On June 3, in the case of Yifat Shaolm, et. al. v. Nissim Sabatani, the Hon. Bruce Boyer of the Pinellas County Circuit Court conducted on evidentiary hearing on the Plaintiff’s Emergency Motion For Temporary Injunction Without Notice and to Expel And Dissociate Defendant As a Member of Reflection Fashions, LLC. The Plaintiffs sought wide-ranging relief in their Motion, ultimately attempting to have the court remove the Defendant as a Member of his business and to have the Plaintiffs unilaterally control all operations of the business. This relief was sought by the Plaintiffs under an alleged oral operating agreement as well as under the new Florida Revised Limited Liability Company Act, which permits involuntary judicial dissociation of a member.
Attorney Brick made his initial appearance in the case for the Defendant shortly after the Motion was filed and denied the Plaintiff’s attempt to have the outcome of the hearing determined without an opportunity for the Court to hear argument from the Defendant. (Florida Rule of Civil Procedure 1.610 permits an injunction to be entered against a litigant in certain circumstances without providing notice of the hearing to that litigant or an opportunity for them to be heard by the Court.). Additionally, the court denied the Plaintiff’s request to designate the hearing as emergency in nature. Finally, at the June 3 full evidentiary hearing on the Plaintiff’s Motion, the Court agreed with Attorney Brick and completely denied all relief requested by the Plaintiff. As a result, the Defendant has maintained all of his management and ownership rights in his business during the pendency of the case.
Attorney Brick has also filed a Motion to Dismiss the Plaintiffs’ Complaint in its entirety on behalf of the Defendant due, in part, to a misjoinder of direct and derivative causes of action. A motion hearing on the matter is forthcoming.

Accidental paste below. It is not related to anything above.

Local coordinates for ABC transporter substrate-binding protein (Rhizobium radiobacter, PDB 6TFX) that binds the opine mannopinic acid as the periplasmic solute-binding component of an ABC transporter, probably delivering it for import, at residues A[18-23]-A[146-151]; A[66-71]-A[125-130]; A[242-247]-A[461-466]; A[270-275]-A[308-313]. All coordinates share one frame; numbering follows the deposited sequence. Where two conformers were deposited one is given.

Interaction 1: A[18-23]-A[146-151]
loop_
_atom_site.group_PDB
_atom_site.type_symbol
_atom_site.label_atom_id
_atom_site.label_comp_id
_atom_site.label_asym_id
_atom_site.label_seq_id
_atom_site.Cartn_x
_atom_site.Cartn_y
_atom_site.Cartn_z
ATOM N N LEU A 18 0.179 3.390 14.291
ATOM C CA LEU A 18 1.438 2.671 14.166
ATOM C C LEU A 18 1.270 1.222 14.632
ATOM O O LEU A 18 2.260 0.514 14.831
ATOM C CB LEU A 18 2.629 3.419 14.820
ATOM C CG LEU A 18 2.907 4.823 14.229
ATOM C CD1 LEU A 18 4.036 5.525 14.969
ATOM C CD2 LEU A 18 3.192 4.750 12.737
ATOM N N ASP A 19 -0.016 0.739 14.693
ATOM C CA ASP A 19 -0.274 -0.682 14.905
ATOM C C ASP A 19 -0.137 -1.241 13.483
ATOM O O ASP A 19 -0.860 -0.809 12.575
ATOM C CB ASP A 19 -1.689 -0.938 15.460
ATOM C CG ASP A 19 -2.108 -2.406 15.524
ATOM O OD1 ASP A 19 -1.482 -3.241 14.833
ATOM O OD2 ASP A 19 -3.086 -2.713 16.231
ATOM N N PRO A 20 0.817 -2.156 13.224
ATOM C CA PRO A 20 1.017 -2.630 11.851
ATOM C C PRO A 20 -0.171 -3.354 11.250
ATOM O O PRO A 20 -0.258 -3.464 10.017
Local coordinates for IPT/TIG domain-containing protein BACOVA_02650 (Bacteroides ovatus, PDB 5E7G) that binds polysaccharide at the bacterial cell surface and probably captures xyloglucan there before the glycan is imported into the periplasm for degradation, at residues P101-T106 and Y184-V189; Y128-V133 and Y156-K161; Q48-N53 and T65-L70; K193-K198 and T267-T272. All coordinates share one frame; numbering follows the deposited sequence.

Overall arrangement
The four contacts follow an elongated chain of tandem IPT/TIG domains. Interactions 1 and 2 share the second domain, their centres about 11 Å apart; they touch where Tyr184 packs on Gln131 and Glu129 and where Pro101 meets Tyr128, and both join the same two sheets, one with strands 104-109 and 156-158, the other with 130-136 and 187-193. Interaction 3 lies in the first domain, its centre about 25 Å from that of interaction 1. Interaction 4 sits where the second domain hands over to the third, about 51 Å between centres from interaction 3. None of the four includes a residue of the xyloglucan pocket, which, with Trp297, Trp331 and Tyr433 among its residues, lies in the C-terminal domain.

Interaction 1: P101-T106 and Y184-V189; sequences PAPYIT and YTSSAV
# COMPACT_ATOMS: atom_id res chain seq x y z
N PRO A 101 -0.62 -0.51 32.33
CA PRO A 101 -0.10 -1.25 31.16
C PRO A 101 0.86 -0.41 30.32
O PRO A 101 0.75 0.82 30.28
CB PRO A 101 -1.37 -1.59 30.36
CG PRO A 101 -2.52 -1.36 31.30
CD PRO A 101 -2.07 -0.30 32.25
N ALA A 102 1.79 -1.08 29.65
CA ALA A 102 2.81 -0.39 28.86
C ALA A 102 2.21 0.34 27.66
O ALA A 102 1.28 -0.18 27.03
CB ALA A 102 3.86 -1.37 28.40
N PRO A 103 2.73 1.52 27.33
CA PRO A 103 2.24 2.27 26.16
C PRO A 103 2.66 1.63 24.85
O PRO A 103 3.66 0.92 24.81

Attorney Brick is a business litigation attorney in Tampa, Florida. His practice is focused on cases that are commonly known as “business divorce” cases which generally involve disputes between or among common owners of a business. Such cases sometimes involve “direct” actions by one business owner against another or “derivative” actions where one business owner sues another on behalf of the corporation to assert the rights of the jointly-owned business. The new Florida Revised Limited Liability Company Act has changed numerous aspects of direct and derivative shareholder actions when they involve a Florida limited liability company. (When the corporation at issue is a traditional corporation other statutes apply).
Direct and derivative shareholder lawsuits often involve claims of theft, breach of fiduciary duties and breach of operating agreements. They can also involve requests for other relief, such as an accounting, injunction or declaratory relief. In certain situations, the Court can also appoint a receiver or custodian to oversee the operations of the business or judicially dissolve the business. A business litigation attorney should review all of the potential avenues for relief with his client in a potential business divorce case at the outset of the case to ensure that the client is aware of his options and that the litigation is focused on achieving the desired results.
To learn more about direct and derivative shareholder lawsuits in Florida, visit our page on shareholder derivative litigation. If you would like to contact us to ask questions about an existing or potential business divorce case or general business litigation case in or around central Florida, please contact us to set up a free initial consultation by phone or in our downtown Tampa office.